So we decided to make a video that explains the first things traders need to know in an easy and accessible way. Demonstrating them in the Trading 212 app, trading expert David Jones guides you through the meaning of the first terms and actions that you'll come across. These are always at the base of the skills all knowledgeable traders have and need to take on the markets.
A spot transaction is a two-day delivery transaction (except in the case of trades between the US dollar, Canadian dollar, Turkish lira, euro and Russian ruble, which settle the next business day), as opposed to the futures contracts, which are usually three months. This trade represents a “direct exchange” between two currencies, has the shortest time frame, involves cash rather than a contract, and interest is not included in the agreed-upon transaction. Spot trading is one of the most common types of forex trading. Often, a forex broker will charge a small fee to the client to roll-over the expiring transaction into a new identical transaction for a continuation of the trade. This roll-over fee is known as the "swap" fee.
There are actually three ways that institutions, corporations and individuals trade forex: the spot market, the forwards market, and the futures market. Forex trading in the spot market has always been the largest market because it is the "underlying" real asset that the forwards and futures markets are based on. In the past, the futures market was the most popular venue for traders because it was available to individual investors for a longer period of time. However, with the advent of electronic trading and numerous forex brokers, the spot market has witnessed a huge surge in activity and now surpasses the futures market as the preferred trading market for individual investors and speculators. When people refer to the forex market, they usually are referring to the spot market. The forwards and futures markets tend to be more popular with companies that need to hedge their foreign exchange risks out to a specific date in the future.
Non-bank foreign exchange companies offer currency exchange and international payments to private individuals and companies. These are also known as "foreign exchange brokers" but are distinct in that they do not offer speculative trading but rather currency exchange with payments (i.e., there is usually a physical delivery of currency to a bank account).

A forex or currency futures contract is an agreement between two parties to deliver a set amount of currency at a set date, called the expiry, in the future. Futures contracts are traded on an exchange for set values of currency and with set expiry dates. Unlike a forward, the terms of a futures contract are non-negotiable. A profit is made on the difference between the prices the contract was bought and sold at. Most speculators don't hold futures contracts until expiration, as that would require they deliver/settle the currency the contract represents. Instead, speculators buy and sell the contracts prior to expiration, realizing their profits or losses on their transactions.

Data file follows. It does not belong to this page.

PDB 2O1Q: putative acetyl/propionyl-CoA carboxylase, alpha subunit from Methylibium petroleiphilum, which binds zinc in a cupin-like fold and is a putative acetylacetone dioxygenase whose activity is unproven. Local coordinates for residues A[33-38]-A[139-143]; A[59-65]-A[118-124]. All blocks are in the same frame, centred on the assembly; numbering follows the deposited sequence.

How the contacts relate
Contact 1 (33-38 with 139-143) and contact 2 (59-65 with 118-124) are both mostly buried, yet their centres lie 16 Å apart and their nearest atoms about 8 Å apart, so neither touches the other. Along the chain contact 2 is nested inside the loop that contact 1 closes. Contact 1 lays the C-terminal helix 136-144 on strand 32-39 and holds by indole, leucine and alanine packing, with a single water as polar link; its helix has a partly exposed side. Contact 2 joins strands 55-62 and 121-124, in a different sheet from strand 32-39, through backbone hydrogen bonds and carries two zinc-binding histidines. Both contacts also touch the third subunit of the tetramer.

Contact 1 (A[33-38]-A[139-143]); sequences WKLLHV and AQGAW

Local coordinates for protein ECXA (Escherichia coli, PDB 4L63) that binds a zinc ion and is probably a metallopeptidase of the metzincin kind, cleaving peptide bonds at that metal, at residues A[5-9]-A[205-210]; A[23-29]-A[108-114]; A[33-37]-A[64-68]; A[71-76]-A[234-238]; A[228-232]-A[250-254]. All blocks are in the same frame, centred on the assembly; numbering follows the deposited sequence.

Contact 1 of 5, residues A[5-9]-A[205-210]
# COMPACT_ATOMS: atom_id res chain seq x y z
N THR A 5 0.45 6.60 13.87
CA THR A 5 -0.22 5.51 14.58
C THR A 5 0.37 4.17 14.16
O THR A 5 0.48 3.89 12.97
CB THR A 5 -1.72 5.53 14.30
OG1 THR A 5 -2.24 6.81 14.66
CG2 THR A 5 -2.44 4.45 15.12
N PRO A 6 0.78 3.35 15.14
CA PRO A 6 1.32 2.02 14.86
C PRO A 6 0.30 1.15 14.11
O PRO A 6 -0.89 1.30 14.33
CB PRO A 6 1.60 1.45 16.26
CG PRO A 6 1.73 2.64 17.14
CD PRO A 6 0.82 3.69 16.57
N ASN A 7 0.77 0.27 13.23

Live Spreads Widget: Dynamic live spreads are available on Active Trader commission-based accounts. When static spreads are displayed, the figures are time-weighted averages derived from tradable prices at FXCM from January 1, 2020 to March 31, 2020. Spreads are variable and are subject to delay. Single Share prices are subject to a 15 minute delay. The spread figures are for informational purposes only. FXCM is not liable for errors, omissions or delays, or for actions relying on this information.

All forex trades involve two currencies because you're betting on the value of a currency against another. Think of EUR/USD, the most-traded currency pair in the world. EUR, the first currency in the pair, is the base, and USD, the second, is the counter. When you see a price quoted on your platform, that price is how much one euro is worth in US dollars. You always see two prices because one is the buy price and one is the sell. The difference between the two is the spread. When you click buy or sell, you are buying or selling the first currency in the pair.

In this video, the Trader Guy looks at the commodity, gold for the  June 15th session. Gold/USD — The $1,750 level is proving to be strong resistance, which is closer to the top of this consolidation zone. A candle close above the $1,775 level is seen as the breakout of this consolidation. Look for pullbacks closer to the $1,675 level for buying opportunities. The central banks like the Fed and the ECB are printing money. Also, this market […]
The blender company could have reduced this risk by shorting the euro and buying the USD when they were at parity. That way, if the dollar rose in value, the profits from the trade would offset the reduced profit from the sale of blenders. If the USD fell in value, the more favorable exchange rate will increase the profit from the sale of blenders, which offsets the losses in the trade.